In this study, we establish a connection between previous work on search engines and news—particularly political news—as well as agenda-setting theory and its implications for digital media. In the following subsections we describe previous work in these areas.
Search Engines, Politics, and News
The importance of search engines to the process of political information distribution and seeking has motivated extensive research in the last few years. A majority of people go to search engines first when they are seeking political information (Dutton & Reisdorf, 2017). In sessions of internet use that include news reading, 20% start with search engine use, compared with 16% for social media (Bentley et al., 2019). Search media is especially important for political contexts (Metaxa et al., 2019), and this importance is closely related to the trust that audiences have in search engines (Pan et al., 2007).
Search results are co-constructed by the search engine’s algorithmic curation and the searcher’s demands. Searchers bring their own preconceptions to this transaction, and those preconceptions can be reinforced by the search engine (White, 2013; White & Horvitz, 2015). In the case of politics, voters have broad information needs and varied prior knowledge, and not considering those perspectives in search engine audits leads to failure to measure important aspects of quality of search results such as the bias of results that are generated both by the search engine curation and the input bias of users as well as the presence of pollution in the ecosystem of information (Mustafaraj et al., 2020).
Much of the research on the connection between search and politics and news has focused on search engine audits that try to measure bias and personalization of results, with a focus on disparate curation of partisan information (Hu et al., 2019; Kulshrestha et al., 2019). Results show partisanship can be amplified by some elements of search results, such as snippets of text (Hu et al., 2019), and that the presence of candidate–controlled sources in search results increases positive bias towards the candidate (Diakopoulos et al., 2018; Kulshrestha et al., 2019; Puschmann, 2018).
While studies have found limited political bias of search results generated from platform personalization (Kliman-Silver et al., 2015), there is nonetheless bias exhibited in terms of selected mainstream sources (Courtois et al., 2018; Trielli & Diakopoulos, 2019). That mainstreaming effect is also resistant to user input: previous work has matched surveys of search queries to search results and found that Google partially neutralizes diﬀerentiation of search behaviors across different political groups (Trielli & Diakopoulos, 2020). While even a mainstream news media selection can reflect an improved and more diverse news consumption for some users on the individual level (Fletcher & Nielsen, 2018), previous work has highlighted that concentration of media audiences into a small number of news websites that are cooperative to tech intermediaries can negatively affect society-wide perspectives to news information (Smyrnaios, 2015).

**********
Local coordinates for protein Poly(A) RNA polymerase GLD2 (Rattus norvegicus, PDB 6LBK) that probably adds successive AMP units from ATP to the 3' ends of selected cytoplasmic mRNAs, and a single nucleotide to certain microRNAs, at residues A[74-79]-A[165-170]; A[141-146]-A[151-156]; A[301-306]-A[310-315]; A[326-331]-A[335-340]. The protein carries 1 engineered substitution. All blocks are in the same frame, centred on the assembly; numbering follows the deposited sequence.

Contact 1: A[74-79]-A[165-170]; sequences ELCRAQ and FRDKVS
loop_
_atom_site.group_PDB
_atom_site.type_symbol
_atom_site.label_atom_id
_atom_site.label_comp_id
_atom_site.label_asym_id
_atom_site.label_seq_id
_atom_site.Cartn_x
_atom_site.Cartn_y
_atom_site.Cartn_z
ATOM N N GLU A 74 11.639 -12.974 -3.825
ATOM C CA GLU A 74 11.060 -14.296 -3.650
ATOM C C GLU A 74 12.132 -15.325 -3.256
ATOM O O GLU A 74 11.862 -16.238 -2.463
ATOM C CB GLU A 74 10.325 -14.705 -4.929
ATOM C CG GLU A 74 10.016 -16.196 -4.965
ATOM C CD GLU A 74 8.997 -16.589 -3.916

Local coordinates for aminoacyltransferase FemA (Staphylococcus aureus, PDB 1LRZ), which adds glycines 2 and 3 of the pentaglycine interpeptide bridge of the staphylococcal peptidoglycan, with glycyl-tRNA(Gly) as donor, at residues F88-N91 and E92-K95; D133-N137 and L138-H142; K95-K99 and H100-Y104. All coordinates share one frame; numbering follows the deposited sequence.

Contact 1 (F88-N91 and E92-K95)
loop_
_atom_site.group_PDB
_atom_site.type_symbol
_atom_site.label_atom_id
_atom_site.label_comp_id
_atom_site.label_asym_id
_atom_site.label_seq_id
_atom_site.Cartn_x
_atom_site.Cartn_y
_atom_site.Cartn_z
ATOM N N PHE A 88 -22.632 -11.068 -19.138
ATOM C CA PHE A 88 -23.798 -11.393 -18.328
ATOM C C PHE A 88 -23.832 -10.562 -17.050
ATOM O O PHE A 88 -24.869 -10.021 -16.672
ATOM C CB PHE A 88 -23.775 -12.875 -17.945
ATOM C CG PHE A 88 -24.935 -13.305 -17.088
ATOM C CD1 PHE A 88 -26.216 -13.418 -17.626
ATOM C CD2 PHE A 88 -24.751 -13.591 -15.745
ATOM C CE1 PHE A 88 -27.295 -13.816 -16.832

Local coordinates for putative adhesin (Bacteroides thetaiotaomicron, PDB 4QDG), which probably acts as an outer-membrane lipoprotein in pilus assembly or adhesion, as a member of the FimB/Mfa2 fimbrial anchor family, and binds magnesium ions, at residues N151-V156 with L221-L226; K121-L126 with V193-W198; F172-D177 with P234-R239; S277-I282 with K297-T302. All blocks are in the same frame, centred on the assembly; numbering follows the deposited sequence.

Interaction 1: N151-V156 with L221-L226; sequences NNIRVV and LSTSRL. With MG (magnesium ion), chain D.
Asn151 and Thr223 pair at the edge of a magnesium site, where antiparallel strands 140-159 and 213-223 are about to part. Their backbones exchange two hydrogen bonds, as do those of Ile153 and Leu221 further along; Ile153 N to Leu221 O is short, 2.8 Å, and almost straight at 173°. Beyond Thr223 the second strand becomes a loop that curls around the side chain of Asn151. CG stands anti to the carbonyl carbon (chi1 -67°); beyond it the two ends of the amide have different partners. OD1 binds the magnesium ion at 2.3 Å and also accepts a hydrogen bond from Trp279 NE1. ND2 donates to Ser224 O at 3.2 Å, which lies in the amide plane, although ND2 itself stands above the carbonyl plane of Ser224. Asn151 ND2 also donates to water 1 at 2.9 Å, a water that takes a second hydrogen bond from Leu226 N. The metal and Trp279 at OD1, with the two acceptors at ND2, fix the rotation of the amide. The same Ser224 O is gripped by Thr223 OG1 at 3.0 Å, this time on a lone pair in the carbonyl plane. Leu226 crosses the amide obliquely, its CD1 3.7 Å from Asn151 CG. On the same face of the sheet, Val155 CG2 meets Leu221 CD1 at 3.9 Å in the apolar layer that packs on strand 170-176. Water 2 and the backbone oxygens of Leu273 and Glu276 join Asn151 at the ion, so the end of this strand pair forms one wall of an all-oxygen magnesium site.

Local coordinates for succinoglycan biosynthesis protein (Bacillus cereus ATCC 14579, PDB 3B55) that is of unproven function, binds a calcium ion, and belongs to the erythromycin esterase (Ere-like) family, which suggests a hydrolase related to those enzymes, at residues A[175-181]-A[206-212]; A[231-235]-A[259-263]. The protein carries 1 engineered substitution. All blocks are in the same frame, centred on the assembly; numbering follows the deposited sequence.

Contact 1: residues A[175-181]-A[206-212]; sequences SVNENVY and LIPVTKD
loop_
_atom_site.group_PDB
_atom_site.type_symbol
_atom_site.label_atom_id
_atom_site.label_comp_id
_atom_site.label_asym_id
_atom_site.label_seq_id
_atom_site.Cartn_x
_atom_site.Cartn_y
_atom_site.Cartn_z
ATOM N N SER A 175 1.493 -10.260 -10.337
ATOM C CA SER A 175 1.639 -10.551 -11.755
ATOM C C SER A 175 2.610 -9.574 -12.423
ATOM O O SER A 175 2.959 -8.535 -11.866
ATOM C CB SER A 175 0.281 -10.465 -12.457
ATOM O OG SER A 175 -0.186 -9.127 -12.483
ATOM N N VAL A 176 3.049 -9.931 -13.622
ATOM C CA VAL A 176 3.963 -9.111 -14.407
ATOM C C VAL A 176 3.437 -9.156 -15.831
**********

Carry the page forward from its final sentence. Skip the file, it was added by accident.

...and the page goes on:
Some of the biases found by research on Google search were also uncovered on another Google service, Google News. Just as in Google search, previous work has encountered dominance of highly frequented and national outlets over local outlets in Google News (Fischer et al., 2020; Haim et al., 2018). In terms of agenda-setting, Google News, being a repository of news articles, tends to replicate traditional industry structures, according to a study that asked real-world participants to use Google News to search for information about U.S. presidential candidates in the 2016 election (Nechushtai & Lewis, 2019). As in research on Google search, this study found little variation of curation across political identities of users, weakening the argument of filter bubbles in Google News (Nechushtai & Lewis, 2019). However, other work that used sock-puppet accounts to simulate use of the platform has noticed some political personalization based on browser history (Le et al., 2019).
Methodologically, these studies are complicated by the variety of factors in the act of using search engines that are within and beyond the control of the searcher (Ørmen, 2016). Furthermore, whether previous research has investigated Google search or Google News, the unit of analysis of these studies is typically either the specific web pages or sources that are represented in the search results. Little attention has been given to the content of those websites, and their representation as a reflection of topics. In this study, we examine the topical content of the web pages that are represented in search results as another important avenue to measure potential search bias. That is because the salience of topics represented in media is relevant to political information and public discourse, as articulated by agenda-setting theory, which we elaborate further next.
From Agenda-Setting Theory to Search Media
Agenda-setting theory reflects the idea that mass media influences the salience of issues in the public debate (McCombs & Shaw, 1972). According to this proposition, in determining what topics to cover, news organizations signal what topics are important and worthy of attention. News audiences, by consequence, learn how much importance to attach to certain topics (McCombs & Shaw, 1972), and topics that are more salient in the news media are considered to be more important in the public opinion as well (Valenzuela, 2019).